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Effects of Alcoholic extract vs. aqueous extract

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Oct 23 08 5:55 AM

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I came across an interesting research paper about passionflower the other day. It said that the alcoholic extract of passionflower produced a stimulating, antidepressant effect in mice, while the water extract showed sedative properties. It would be interesting to compare the effects of the two extracts in humans! I have only used passionflower in the form of a tea. It is enjoyable, but I wonder if I'm throwing away some hydrophobic goodies when I discarded the used tea leaves...

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#1 [url]

Oct 23 08 6:44 AM

I read at this website:

Researchers have identified a number of constituents in different passion flower species. The official passion flower is considered to be P. incarnata , which is used for the drug. Key constituents in P. incarnata include flavonoids, maltol, cyanogenic glycosides, and harman indole alkaloids. Flavonoid content (2.5%) includes flavone di-C-glycosides shaftoside, isoshaftoside, isovitexin (found in highest concentration between preflowering and flowering stages in 1 report), iso-orientin, vicenin, lucenin, saponarin, and passiflorine. Free flavonoids include apigenin, luteolin, quercetin, and kamferol. Another report confirms similar constituents by mass spectral analysis. Flavonoid determination by high-performance liquid chromatography and other methods has been extensively reported. The stability of dried extract also has been studied. P. incarnata components include phenolic, fatty, linoleic, linolenic, palmitic, oleic, and myristic acids, as well as formic and butyric acids, coumarins, phytosterols, essential oil, maltol (0.05%), and harman and its derivatives (0.03%). Harmala alkaloids include harmine, harmaline, and harmalol. Quantitative determination of harman and harmin in P. incarnata also has been performed.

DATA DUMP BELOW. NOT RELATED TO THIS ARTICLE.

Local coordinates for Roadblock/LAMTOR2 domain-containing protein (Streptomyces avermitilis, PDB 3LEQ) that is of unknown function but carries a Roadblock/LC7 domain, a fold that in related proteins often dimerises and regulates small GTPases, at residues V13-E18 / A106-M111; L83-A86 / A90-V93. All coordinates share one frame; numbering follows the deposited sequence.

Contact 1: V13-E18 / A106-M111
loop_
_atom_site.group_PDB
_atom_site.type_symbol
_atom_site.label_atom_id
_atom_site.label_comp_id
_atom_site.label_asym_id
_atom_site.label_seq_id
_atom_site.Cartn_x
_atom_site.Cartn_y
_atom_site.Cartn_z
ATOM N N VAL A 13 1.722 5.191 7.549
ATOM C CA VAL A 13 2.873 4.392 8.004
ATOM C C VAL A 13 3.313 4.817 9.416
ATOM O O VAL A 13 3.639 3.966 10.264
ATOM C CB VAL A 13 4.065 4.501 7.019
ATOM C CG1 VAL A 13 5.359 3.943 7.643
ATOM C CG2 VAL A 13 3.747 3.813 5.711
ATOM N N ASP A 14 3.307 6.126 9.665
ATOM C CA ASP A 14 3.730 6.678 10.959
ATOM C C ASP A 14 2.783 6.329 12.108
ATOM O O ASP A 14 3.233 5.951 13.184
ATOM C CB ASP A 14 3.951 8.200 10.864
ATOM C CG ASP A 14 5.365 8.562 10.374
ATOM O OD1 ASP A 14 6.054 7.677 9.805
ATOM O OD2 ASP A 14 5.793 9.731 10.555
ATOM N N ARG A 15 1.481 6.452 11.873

Comparative studies
Thin layer chromatographic methods to differentiate P. incarnata from P. edulis and P. caerulea have been described. Quantitative analysis of different plant parts from P. incarnata and P. edulis indicate that P. edulis leaves have the highest alkaloid content, and that fruit rinds contain approximately 0.25% alkaloids. Seeds and root tissue have the lowest alkaloid content. These findings may have economic importance. P. edulis fruit rinds, by-products of passion fruit juice production, may provide an economical source of alkaloids. Flavonoids from P. trinervia and P. sanguinolenta also have been reported. A review of the chemical constitution of Passiflora species is available.

This website reports:
Most alkaloids are not water soluble, extraction is normally by tincture.

However, we see the harmala alkaloids in B. caapi being brewed with water into Ayahuasca.

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#2 [url]

Oct 27 08 7:04 AM

I make passionflower tea all the time and it definitely has an effect, so some of the active compounds must be water soluble. Maybe the flavonoids are soluble in alcohol, and the alkaloids in water, or vice versa? I'm not entirely convinced that harmala alkaloids are the main active, since they occur in such small amounts, although they could potentiate other compounds in the plant. Maybe I need to try to make an alcoholic extract and a water extract and compare the activity of the two. Here is a quote from about the subject: